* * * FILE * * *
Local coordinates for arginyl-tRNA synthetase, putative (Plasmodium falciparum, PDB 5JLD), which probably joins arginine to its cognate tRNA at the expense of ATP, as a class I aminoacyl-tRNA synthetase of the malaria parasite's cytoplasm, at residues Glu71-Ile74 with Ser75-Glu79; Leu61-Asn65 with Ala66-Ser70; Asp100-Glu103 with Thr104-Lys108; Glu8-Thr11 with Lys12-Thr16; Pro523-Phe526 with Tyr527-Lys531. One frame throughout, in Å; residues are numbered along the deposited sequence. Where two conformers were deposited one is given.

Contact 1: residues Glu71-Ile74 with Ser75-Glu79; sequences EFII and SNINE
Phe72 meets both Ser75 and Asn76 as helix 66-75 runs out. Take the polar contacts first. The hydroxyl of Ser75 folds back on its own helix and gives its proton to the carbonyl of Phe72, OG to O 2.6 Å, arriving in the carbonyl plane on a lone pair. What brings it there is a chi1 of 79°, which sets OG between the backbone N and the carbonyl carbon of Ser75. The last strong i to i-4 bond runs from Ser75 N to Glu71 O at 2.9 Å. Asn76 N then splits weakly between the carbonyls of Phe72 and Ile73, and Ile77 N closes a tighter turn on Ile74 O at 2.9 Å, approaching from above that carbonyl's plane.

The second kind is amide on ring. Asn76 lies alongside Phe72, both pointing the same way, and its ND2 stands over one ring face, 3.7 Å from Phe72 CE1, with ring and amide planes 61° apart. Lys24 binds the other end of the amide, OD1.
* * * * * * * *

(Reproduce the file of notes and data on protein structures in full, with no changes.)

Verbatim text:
Local coordinates for arginyl-tRNA synthetase, putative (Plasmodium falciparum, PDB 5JLD), which probably joins arginine to its cognate tRNA at the expense of ATP, as a class I aminoacyl-tRNA synthetase of the malaria parasite's cytoplasm, at residues Glu71-Ile74 with Ser75-Glu79; Leu61-Asn65 with Ala66-Ser70; Asp100-Glu103 with Thr104-Lys108; Glu8-Thr11 with Lys12-Thr16; Pro523-Phe526 with Tyr527-Lys531. One frame throughout, in Å; residues are numbered along the deposited sequence. Where two conformers were deposited one is given.

Contact 1: residues Glu71-Ile74 with Ser75-Glu79; sequences EFII and SNINE
Phe72 meets both Ser75 and Asn76 as helix 66-75 runs out. Take the polar contacts first. The hydroxyl of Ser75 folds back on its own helix and gives its proton to the carbonyl of Phe72, OG to O 2.6 Å, arriving in the carbonyl plane on a lone pair. What brings it there is a chi1 of 79°, which sets OG between the backbone N and the carbonyl carbon of Ser75. The last strong i to i-4 bond runs from Ser75 N to Glu71 O at 2.9 Å. Asn76 N then splits weakly between the carbonyls of Phe72 and Ile73, and Ile77 N closes a tighter turn on Ile74 O at 2.9 Å, approaching from above that carbonyl's plane.

The second kind is amide on ring. Asn76 lies alongside Phe72, both pointing the same way, and its ND2 stands over one ring face, 3.7 Å from Phe72 CE1, with ring and amide planes 61° apart. Lys24 binds the other end of the amide, OD1.